Ways to save on energy costs: RMLD sponsors workshop for residents - Wilmington Town Crier: News

default avatar
Welcome to the site! Login or Signup below.
Not you?||
Logout|My Dashboard

Ways to save on energy costs: RMLD sponsors workshop for residents

Font Size:
Default font size
Larger font size

Posted: Sunday, November 25, 2012 3:00 pm

READING – With winter snow right around the corner, homeowners want to save some coin on energy costs and the Reading Municipal Light Department is helping residents do just that with a new series of presentations.

Last week, the Reading Municipal Light Department (RMLD) hosted a presentation from Next Step Living owner/project manager Bob Hastings who was joined by a bevy of experts including Blair Kershaw, Community Programs Manager, and Eric Graham, Director of Energy Funding. Jared Carpenter, Energy Efficiency Engineer and Reading Town Planner Jessie Wilson also helped to facilitate the presentation.

Hastings’ organization works to save money, energy, and be able to move comfortably in their homes. The goal of the workshop was to help people understand where their heating dollars are going; to provide information, choices and guidance; and, to share why it is in all of our best interests to reduce our fuel consumption, green house gas emissions and save money.

In New England electricity rates are tied to gas rates because most of the region’s electricity is generated with gas. Electricity can also be generated from solar, coal, biomass, wind, nuclear, oil and hydro power. According to Hastings, 57% of electricity is generated by natural gas and 30% is generated by nuclear. In Massachusetts home heating sources are 44% gas, 34% oil and 12% electricity.

Bob explained what is referred to as the “stack effect” where warm air rises and escapes out of the top of the house, creating suction that pulls in outside air at the bottom of the house.

He also explained, “duct leakage” which occurs as closed doors that prevent air from getting back to a return causes positive pressures in those rooms; meanwhile starving the return for air. This causes negative pressure in the zone where the return is located.

According to statistics, air leakage in homes occurs as follows: 31 percent - floors and walls; 15 percent - ducts; 14 percent- fireplaces; 13 percent - plumbing penetration; 11 percent doors; 10 percent windows; 4 percent fans and vents and 2 percent electric outlets.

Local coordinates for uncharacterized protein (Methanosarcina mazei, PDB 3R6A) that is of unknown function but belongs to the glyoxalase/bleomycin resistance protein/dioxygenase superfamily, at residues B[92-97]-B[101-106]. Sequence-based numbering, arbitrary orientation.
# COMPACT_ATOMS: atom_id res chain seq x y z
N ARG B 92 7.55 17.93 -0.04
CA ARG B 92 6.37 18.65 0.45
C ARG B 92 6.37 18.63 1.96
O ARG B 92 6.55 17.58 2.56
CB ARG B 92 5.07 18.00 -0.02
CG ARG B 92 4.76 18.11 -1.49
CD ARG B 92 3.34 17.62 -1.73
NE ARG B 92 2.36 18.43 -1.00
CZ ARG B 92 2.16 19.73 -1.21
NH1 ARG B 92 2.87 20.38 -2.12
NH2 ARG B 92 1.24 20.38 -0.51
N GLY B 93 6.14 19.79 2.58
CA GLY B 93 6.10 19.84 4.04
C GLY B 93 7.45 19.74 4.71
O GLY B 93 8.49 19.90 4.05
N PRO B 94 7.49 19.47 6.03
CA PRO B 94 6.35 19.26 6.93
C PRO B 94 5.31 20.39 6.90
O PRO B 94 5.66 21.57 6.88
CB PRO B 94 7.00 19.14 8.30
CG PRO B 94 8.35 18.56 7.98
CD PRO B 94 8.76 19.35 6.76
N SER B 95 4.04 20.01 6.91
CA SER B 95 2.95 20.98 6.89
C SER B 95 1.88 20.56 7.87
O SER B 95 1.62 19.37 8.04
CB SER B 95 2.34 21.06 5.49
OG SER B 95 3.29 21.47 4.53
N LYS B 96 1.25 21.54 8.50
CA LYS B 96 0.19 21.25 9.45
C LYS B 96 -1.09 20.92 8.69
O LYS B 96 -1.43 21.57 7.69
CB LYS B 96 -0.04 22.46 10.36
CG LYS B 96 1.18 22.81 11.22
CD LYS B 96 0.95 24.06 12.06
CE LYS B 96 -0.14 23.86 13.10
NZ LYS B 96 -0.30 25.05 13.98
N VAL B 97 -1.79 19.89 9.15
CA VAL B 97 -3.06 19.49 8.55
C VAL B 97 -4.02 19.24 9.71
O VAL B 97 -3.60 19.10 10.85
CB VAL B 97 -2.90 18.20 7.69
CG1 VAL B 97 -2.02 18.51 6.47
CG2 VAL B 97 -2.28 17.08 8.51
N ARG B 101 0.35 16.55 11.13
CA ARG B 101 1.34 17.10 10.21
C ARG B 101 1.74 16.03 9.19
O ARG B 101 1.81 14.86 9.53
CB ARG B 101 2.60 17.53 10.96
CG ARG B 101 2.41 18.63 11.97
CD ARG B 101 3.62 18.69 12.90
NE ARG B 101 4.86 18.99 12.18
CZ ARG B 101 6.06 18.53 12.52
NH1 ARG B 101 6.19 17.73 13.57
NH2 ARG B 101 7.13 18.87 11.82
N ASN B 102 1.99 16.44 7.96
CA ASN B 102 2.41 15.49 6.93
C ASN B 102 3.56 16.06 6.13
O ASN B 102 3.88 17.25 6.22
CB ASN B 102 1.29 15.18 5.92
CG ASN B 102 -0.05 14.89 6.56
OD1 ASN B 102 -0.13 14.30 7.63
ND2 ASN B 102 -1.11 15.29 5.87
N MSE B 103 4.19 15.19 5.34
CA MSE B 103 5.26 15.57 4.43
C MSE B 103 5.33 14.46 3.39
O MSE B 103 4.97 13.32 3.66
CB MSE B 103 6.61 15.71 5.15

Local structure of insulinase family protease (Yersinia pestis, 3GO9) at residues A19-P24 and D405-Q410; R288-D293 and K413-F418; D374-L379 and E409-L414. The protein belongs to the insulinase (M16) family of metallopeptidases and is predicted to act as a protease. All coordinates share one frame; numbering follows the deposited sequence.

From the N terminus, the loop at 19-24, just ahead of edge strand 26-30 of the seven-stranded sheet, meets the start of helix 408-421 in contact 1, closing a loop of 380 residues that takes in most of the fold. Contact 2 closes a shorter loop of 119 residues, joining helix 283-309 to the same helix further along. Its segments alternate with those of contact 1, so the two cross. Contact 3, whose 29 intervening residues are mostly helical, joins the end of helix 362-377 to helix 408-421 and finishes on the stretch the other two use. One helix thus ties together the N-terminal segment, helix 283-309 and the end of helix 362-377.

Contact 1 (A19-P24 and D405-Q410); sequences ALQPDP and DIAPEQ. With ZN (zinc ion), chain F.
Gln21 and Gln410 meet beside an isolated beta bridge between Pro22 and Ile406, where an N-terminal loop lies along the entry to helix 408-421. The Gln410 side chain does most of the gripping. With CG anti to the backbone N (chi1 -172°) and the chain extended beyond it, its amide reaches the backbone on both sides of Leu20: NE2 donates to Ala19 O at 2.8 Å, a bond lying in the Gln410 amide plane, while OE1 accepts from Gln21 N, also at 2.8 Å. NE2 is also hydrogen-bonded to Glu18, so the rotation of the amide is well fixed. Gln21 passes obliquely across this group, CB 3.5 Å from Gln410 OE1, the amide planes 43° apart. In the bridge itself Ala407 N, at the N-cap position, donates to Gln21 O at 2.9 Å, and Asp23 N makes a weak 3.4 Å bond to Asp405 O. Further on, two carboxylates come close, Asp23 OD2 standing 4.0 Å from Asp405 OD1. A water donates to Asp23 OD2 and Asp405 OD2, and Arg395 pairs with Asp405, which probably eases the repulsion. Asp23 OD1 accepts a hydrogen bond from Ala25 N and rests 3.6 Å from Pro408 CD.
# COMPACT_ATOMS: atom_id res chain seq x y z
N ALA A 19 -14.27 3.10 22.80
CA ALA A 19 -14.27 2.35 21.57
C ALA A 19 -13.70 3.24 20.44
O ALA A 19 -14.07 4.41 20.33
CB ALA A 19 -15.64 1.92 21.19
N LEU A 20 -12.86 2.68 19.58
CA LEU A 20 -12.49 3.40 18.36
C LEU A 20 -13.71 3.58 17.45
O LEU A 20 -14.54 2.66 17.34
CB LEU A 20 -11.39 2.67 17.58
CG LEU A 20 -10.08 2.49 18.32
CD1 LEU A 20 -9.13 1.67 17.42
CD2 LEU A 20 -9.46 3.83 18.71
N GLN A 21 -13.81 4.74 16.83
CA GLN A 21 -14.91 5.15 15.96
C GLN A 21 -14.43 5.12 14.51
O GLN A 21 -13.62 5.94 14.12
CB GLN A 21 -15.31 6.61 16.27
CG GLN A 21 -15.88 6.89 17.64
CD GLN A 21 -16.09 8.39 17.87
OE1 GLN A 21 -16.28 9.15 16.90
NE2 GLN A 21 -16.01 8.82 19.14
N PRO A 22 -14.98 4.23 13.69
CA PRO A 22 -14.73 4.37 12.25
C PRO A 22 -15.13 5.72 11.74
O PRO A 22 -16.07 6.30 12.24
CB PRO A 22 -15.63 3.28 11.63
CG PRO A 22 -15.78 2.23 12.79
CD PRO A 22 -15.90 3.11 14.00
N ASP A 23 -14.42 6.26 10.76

Jared stated, “New windows do not really add anything. If you caulk around the windows it would do you much better that replacing windows.”

Hastings moved onto heating fuels stating that, “The trouble with oil is that it leaves a larger carbon footprint and dirty byproducts.” He provided a breakdown of the upgrade options for oil customers. He also reported that oil has higher maintenance costs to keep efficiency at moderate levels; there is heat loss during the combustion/distribution process; there are dangerously high combustion temperatures and volatile supply and prices. He added, “At current consumption rates experts estimate that the world’s oil supply will be depleted by 2039.”

In response to a question raised about the return on investment in converting from oil to gas, Hastings responded, “The number of years it takes to repay the cost to change from oil to gas has a lot to do with how much you are spending on heat now. You also need to look at the longevity of the system.”

Graham added, “Home values may be impacted by having to replace or convert an oil system.”

Hastings described a heat pump as a device that transfers heat from a colder area to a hotter area by using mechanical energy. It uses a refrigeration cycle, but can reverse the process for heating. They are air source heat pumps and offer a simple solution to increase efficiency and comfort. They also allow for individual room control, cutting down on wasted energy.

He said, “For anyone who has oil; you should seriously consider this. If you have natural gas you may want to consider just a single unit, it can be used as a supplement.” He also said that a new gas system could run between $6,000 to $9,000 and if you want high efficiency it could run between $9,000 and $15,000 and last about 10 years.

Jared added, “If you are a natural gas customer- sign up for an audit right away. For oil, RMLD has better programs than anyone in the state. There are options to help financially. An audit can show where your home is leaking.”

The application to the project was filed jointly with the Reading Municipal Light Department (RMLD) communities of Lynnfield, North Reading and Wilmington. The Metropolitan Area Planning Commission (MAPC) will be working with each of the communities to develop a regional long-range energy efficiency and renewable energy plan.

© 2016 Homenewshere.com. All rights reserved. This material may not be published, broadcast, rewritten or redistributed.

  • Discuss

Welcome to the discussion.

Follow us on Facebook